Previous Articles »


The technology that will change the world
Google Talk

Late Blast-from-the-Past Link Day

Tuesday, January 25, 2011 by darco

Last week, Shawn Blanc started a trend called Blast from the Past Link Day. That was on the 20th, so I'm pretty late to the game on this one. Nonetheless, it seems like the perfect excuse to make a post while I bide my time waiting for more circuit boards from BatchPCB.

Here are a few of my favorite posts from deep darc, in chronological order:

Here are some posts related to projects that I am proud of:

Thoughts on Facebook Chat

Monday, February 15, 2010 by darco

I was quite excited last Wednesday to discover that Facebook has finally delivered on their promise of exposing an XMPP client interface to their integrated chat system. After the initial euphoria wore off, I started to realize that there is still a lot of work to be done.

In terms of duplicating the chat experience that already exists via the Facebook website, the XMPP implementation they have set up does a wonderfully adequate job.

The problem is that the XMPP interface to Facebook Chat is really only a gateway. It is similar in concept to how XMPP transports allow you to use closed IM networks via XMPP, except they are exposing a client interface (C2S) instead of a server interface (S2S). While this approach is adequate for simple chat, it means that the only features supported are features that already exist in Facebook chat—which is pretty much bare bones chat.

Read the rest of this entry »

XMPP Finally Arrives to Facebook

Wednesday, February 10, 2010 by darco

facebook-150x150 I was just able to connect to using an XMPP client with username and password.

When I logged into all of my accounts this morning, I was greeted with a message from "You were marked as Online because you signed on with Jabber."

UPDATE: Official Announcement: Facebook Chat Now Available Everywhere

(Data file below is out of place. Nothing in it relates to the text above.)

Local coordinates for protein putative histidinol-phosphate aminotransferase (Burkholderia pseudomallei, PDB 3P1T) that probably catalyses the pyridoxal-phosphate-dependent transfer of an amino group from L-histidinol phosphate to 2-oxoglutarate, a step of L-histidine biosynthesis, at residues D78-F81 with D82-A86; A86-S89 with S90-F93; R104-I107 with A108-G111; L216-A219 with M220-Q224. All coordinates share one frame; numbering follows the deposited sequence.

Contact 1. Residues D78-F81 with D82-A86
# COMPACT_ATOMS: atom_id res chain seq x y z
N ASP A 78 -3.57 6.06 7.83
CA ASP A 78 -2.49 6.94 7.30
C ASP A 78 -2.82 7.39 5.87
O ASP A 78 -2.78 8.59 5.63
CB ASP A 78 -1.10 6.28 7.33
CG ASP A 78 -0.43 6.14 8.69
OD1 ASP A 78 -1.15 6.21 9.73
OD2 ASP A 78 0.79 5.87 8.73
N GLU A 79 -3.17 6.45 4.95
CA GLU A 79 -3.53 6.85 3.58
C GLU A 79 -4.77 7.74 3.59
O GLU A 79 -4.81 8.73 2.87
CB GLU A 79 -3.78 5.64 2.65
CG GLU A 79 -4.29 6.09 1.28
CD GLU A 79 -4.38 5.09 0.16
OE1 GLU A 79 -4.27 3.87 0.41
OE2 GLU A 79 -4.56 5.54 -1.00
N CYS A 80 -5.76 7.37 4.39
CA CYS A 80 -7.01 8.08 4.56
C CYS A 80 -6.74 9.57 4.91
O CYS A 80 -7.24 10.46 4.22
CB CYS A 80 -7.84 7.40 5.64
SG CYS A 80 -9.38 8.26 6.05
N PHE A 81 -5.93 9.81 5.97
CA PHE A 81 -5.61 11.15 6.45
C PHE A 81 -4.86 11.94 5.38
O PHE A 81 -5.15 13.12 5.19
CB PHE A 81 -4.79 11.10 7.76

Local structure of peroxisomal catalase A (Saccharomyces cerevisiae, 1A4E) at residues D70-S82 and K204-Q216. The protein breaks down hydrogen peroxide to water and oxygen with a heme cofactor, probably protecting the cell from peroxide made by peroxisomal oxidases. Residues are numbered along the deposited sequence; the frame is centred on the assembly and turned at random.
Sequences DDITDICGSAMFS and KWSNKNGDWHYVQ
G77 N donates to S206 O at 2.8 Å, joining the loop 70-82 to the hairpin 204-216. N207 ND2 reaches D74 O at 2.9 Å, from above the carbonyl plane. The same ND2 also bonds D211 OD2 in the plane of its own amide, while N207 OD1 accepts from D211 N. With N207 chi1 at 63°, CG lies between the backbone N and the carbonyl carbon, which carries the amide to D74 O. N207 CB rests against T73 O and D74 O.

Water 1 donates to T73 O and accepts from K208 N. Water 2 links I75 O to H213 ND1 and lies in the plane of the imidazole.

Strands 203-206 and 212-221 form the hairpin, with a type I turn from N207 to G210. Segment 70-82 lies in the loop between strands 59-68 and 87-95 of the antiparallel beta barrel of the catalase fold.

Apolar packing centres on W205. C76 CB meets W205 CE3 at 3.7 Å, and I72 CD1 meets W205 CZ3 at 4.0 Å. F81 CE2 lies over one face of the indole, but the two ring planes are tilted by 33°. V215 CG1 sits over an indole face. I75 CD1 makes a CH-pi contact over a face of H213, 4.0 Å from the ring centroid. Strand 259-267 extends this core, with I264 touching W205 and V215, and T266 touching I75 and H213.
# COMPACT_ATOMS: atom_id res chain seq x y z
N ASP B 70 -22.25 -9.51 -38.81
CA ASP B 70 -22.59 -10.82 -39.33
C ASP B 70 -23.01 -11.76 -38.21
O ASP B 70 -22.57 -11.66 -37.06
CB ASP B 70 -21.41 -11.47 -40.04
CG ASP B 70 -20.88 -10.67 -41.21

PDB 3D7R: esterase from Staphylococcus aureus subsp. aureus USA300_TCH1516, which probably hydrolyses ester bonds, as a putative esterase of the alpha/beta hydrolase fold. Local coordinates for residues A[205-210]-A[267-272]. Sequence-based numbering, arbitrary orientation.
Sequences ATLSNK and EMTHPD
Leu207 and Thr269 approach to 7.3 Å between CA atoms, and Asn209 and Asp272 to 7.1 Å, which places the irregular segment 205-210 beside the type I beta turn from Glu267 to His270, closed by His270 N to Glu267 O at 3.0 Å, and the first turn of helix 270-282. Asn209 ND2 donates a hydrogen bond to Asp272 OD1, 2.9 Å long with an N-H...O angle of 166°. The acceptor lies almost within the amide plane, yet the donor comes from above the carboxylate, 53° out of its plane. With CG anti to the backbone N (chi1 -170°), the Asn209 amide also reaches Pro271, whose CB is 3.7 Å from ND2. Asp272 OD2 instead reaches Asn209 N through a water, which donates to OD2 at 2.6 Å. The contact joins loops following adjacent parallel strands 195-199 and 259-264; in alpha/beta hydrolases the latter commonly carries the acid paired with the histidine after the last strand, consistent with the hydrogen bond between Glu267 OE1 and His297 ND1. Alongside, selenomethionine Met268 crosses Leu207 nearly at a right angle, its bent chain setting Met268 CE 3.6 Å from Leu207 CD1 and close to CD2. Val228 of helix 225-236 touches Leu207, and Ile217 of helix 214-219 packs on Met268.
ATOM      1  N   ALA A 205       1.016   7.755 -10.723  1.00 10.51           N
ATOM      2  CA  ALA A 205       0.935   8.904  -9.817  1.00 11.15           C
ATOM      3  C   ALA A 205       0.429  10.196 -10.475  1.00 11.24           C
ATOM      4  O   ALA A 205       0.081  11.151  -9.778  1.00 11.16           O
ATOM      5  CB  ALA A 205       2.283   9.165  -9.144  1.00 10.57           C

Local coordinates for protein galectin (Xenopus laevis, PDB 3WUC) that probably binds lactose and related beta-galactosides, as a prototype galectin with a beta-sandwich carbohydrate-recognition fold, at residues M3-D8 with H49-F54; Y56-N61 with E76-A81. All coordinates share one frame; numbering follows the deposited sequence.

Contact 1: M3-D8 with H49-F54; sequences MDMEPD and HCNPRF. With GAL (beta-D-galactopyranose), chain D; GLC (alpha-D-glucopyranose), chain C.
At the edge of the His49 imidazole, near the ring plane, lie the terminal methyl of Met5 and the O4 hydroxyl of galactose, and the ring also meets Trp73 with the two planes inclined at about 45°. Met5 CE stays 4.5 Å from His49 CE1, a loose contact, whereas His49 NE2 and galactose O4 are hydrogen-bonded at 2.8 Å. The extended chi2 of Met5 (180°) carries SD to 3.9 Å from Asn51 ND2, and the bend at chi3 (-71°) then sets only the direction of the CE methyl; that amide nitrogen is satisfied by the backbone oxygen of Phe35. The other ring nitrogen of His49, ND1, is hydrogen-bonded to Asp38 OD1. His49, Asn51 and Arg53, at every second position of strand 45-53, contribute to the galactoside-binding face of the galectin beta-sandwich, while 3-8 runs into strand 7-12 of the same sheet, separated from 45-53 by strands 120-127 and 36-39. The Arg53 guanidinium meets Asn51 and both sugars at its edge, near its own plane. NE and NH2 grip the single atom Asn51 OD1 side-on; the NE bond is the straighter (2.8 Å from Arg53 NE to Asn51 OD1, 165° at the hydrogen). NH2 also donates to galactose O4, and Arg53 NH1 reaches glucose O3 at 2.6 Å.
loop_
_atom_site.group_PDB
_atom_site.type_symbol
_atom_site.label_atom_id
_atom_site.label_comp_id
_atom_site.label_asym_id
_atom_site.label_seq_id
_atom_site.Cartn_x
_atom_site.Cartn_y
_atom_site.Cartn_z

UPDATE: Added some commentary on Integrating with Facebook Chat

Read the rest of this entry »

Calendar Federation and XMPP

Monday, July 13, 2009 by darco

Why can't sending an event invitation to someone be as easy as sending an email? Why can't I check a friend's availability if they aren't using the same calendar server? Why can't I share a calendar with my friends who don't have an account on my calendar server?

For some reason or another, the concept of Calendar Servers has captured my imagination over the past year or so. I believe this technology could change how people think of time management, but I think it needs three things before it can get to that point:

  1. Ability to invite someone to an event who is using a different calendar server.
  2. Ability to view availability of someone who is using a different calendar server. (And, as a corollary, the ability to control who can see your availability)
  3. Ability to share calendars and events with people who don't have an account on my calendar server.

The key to make all of this possible is something I call Automatic Federation.

UPDATE: After writing this post, individuals have brought to my attention RFC-2446, RFC-2447, and the iSCHEDULE Technical Committee. At first glance, it looks like this may make the stuff I was proposing here somewhat irrelevant, but some investigation is still warranted. I'm not yet sure how these specs prevent abusive things like spoofing and who is allowed to see free-busy information.